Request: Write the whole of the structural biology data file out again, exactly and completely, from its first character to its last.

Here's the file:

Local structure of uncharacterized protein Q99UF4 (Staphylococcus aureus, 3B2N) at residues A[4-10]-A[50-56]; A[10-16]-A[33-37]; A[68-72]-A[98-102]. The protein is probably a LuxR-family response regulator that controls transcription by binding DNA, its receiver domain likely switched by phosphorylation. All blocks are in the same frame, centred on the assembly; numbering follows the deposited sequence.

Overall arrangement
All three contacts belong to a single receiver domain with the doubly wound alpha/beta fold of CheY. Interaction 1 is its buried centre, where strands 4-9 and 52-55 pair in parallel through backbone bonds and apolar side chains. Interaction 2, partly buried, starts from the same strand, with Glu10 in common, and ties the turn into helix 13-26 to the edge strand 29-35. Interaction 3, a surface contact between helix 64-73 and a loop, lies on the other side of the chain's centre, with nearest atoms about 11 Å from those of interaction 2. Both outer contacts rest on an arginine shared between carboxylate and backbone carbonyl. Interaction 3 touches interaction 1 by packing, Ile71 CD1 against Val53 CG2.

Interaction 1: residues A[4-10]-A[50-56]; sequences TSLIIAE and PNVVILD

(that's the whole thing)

Local structure of uncharacterized protein Q99UF4 (Staphylococcus aureus, 3B2N) at residues A[4-10]-A[50-56]; A[10-16]-A[33-37]; A[68-72]-A[98-102]. The protein is probably a LuxR-family response regulator that controls transcription by binding DNA, its receiver domain likely switched by phosphorylation. All blocks are in the same frame, centred on the assembly; numbering follows the deposited sequence.

Overall arrangement
All three contacts belong to a single receiver domain with the doubly wound alpha/beta fold of CheY. Interaction 1 is its buried centre, where strands 4-9 and 52-55 pair in parallel through backbone bonds and apolar side chains. Interaction 2, partly buried, starts from the same strand, with Glu10 in common, and ties the turn into helix 13-26 to the edge strand 29-35. Interaction 3, a surface contact between helix 64-73 and a loop, lies on the other side of the chain's centre, with nearest atoms about 11 Å from those of interaction 2. Both outer contacts rest on an arginine shared between carboxylate and backbone carbonyl. Interaction 3 touches interaction 1 by packing, Ile71 CD1 against Val53 CG2.

Interaction 1: residues A[4-10]-A[50-56]; sequences TSLIIAE and PNVVILD